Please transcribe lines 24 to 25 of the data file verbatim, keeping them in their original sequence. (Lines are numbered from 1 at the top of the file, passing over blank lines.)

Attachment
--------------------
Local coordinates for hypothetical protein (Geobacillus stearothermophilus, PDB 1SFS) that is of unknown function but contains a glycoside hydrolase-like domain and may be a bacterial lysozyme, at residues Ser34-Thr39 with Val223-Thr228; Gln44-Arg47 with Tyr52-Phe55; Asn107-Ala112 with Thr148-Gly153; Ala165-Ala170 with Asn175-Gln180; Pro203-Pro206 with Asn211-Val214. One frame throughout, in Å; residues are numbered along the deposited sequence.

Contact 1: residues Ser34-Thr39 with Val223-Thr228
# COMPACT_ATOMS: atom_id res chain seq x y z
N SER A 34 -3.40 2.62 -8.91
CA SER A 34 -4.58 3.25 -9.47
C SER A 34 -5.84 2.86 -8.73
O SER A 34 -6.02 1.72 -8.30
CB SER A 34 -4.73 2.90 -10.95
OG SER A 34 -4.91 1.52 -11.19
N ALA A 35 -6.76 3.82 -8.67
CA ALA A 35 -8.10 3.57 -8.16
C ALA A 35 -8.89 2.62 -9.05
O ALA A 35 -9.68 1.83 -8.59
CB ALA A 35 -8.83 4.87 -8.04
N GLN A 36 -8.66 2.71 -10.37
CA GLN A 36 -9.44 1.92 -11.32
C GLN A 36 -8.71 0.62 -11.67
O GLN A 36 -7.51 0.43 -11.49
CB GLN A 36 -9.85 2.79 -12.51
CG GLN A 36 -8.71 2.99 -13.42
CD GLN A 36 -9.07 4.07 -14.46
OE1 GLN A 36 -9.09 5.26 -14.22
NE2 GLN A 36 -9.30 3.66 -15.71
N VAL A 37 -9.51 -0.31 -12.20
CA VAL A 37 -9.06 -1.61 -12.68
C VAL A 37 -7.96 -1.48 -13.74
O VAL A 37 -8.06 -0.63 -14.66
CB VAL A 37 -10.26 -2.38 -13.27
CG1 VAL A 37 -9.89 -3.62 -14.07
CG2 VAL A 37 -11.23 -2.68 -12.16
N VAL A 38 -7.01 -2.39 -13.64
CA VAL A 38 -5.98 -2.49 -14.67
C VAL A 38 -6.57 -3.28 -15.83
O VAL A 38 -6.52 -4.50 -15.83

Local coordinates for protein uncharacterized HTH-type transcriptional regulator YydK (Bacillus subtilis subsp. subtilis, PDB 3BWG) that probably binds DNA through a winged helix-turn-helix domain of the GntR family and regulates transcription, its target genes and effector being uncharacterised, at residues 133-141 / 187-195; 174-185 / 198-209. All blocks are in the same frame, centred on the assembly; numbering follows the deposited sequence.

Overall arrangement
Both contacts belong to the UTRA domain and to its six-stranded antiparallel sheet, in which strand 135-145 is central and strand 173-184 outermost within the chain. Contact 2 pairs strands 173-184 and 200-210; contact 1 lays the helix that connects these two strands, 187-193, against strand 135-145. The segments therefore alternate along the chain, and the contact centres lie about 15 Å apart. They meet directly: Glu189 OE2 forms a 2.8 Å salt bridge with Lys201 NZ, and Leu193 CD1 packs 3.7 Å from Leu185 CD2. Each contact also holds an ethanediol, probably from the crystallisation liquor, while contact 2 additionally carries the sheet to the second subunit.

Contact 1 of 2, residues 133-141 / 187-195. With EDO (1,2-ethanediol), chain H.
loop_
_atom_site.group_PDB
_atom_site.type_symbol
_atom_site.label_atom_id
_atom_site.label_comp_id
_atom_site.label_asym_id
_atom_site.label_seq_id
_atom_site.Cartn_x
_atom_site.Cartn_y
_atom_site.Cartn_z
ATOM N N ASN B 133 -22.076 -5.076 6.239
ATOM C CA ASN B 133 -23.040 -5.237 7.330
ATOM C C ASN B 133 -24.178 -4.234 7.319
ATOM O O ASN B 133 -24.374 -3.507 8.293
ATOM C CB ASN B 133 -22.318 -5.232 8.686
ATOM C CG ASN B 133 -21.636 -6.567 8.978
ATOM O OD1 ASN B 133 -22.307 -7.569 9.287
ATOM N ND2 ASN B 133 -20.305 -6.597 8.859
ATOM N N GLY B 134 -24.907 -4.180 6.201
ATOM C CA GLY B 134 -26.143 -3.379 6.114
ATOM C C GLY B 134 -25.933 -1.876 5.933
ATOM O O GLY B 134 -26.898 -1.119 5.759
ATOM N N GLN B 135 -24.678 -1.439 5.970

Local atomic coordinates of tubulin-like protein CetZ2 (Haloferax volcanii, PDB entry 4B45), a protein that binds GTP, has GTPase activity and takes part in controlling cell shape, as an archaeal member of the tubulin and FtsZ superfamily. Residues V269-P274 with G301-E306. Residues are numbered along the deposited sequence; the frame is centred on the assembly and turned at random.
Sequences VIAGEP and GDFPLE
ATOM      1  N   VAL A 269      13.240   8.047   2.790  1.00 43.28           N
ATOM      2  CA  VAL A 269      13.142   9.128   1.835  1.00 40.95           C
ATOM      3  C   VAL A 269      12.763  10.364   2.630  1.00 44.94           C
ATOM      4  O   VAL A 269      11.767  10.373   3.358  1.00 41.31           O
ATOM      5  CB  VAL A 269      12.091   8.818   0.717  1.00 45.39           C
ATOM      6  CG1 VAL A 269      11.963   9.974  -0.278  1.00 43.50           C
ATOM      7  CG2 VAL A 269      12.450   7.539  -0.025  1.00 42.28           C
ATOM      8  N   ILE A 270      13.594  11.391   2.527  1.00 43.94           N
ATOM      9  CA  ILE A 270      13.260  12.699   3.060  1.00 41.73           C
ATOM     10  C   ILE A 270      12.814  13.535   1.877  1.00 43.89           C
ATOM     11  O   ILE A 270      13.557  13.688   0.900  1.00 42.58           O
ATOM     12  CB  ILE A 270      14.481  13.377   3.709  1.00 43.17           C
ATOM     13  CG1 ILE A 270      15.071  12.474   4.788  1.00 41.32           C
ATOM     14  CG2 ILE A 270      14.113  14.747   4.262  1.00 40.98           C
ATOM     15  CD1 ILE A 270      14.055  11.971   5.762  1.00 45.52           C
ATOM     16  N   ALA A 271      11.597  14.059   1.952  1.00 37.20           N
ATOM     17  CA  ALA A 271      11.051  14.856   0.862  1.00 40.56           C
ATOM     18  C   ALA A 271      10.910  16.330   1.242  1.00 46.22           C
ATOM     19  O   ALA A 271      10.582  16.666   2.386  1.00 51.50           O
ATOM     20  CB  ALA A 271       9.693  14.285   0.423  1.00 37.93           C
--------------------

N VAL A 37 -9.51 -0.31 -12.20
CA VAL A 37 -9.06 -1.61 -12.68